Ignorant Tory Raab says taking a knee is from Game of Thrones and a symbol of subjugation

Foreign Secretary clueless about origin of Black Lives Matter protest – and would not take a knee

It’s not the first time Dominic Raab has demonstrated his cluelessness – the Foreign Secretary once admitted to his surprise when he found out Dover was a major crossing point for UK exports, called UK workers the ‘worst idlers’ in the world before advertising a job for an assistant to work for nothing and was previously given government responsibility for housing in spite of having voted against making homes fit for human habitation.

But it is one of the worst.

Asked on Talk Radio this morning whether he would ‘take a knee’ in support of black people if asked, Raab claimed he can understand black people’s sense of frustration – but then rambled out his ignorance, suggesting that the gesture originated in the television series Game of Thrones – and that it is “a symbol of subjugation and subordination”:

As Foreign Secretary, you’d think he’d at least have an inkling of taking a knee’s origins in protest at standing for the national anthem of a racism- and police brutality-blighted US. Raab then made clear that he would not take a knee – except for the queen and when proposing to his wife.

With this level of ignorance, black people could be forgiven for wondering whether Raab even knows who George Floyd is or for suspecting he’s asking himself what all the fuss is about.

It’s so bad, it’s hard to imagine he really said it. But he did.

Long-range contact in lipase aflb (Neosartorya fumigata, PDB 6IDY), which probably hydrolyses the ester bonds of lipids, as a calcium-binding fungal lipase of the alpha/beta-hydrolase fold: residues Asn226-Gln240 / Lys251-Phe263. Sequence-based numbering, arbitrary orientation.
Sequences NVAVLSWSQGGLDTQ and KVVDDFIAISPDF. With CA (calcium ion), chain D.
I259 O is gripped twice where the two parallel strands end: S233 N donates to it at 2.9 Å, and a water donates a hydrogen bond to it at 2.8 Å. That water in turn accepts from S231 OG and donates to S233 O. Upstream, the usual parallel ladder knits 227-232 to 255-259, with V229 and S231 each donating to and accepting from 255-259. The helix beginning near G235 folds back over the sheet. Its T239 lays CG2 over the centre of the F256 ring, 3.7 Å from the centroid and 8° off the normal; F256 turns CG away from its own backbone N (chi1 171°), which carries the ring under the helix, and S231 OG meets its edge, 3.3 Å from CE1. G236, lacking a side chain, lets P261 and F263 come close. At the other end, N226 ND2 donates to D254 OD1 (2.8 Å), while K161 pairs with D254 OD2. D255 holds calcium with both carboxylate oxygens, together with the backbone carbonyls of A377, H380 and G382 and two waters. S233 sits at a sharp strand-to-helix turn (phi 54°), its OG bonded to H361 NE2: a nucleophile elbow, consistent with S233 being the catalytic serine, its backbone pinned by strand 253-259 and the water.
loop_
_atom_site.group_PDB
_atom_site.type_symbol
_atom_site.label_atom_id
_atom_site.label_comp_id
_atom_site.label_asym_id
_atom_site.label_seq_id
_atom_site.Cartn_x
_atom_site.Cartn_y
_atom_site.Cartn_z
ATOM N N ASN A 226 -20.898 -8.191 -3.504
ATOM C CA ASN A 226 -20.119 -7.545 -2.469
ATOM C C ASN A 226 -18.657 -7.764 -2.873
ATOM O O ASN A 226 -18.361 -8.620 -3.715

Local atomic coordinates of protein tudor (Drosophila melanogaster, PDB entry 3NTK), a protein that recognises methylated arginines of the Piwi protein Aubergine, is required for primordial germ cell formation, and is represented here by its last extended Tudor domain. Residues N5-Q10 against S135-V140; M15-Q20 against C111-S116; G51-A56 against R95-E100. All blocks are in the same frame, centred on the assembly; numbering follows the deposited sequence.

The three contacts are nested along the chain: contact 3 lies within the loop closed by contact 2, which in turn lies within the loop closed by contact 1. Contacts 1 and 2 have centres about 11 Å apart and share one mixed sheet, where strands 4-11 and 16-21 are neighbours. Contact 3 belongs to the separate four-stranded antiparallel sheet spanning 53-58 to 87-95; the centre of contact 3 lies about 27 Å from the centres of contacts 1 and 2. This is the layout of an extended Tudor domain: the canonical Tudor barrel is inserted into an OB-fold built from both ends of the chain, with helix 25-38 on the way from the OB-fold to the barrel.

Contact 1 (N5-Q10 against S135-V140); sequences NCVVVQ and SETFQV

Just appalling.

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    1. Oh, I see ur back to posting first again! Within five minutes this time! Keep up the good work!!

    1. Yep, now signpost is gone (Cod Rest His Soul), Steve can take up his post again (pun intended!) as the first poster on here the majority of the time. Short and sweet of course, so as to make sure no-one gets in before him!

      Anyway, we missed you Steve…… where were you? Funny thing is that I have about fifty or sixty tabs open on the page I’m on now, about twenty or more of which are skwawkbox articles (I always restore my previous session when I turn on my laptop), and several hours ago I was going through them looking for something in particular, and the first one I clicked on just happened to be the one in which signpost responded to ‘Justin’ in record time, whereupon I wound signpost up about it, and then several weeks later – just for the record (having opened the tab/thread again) – responded to a comment that ‘Justin’ had posted, and when I was looking through the comments earlier I saw that YOU had posted a Reply, in a manner of speaking, to ME. And just fifteen minutes after I posted it! So how did you know that I had posted a comment on a thread from three weeks or so beforehand Steve – ie three weeks or so AFTER Skwawkbox posted the article?

      For anyone who wants to see what I’m talking about, here’s a link to ‘Justin’s’ comment (at the top of the comments), followed by signpost’s reply (you don’t have to read it!), and then my wind up, and so on.

      Within fifteen minutes in an article posted three weeks before!! Now how on earth did you know that I had just posted a comment on there???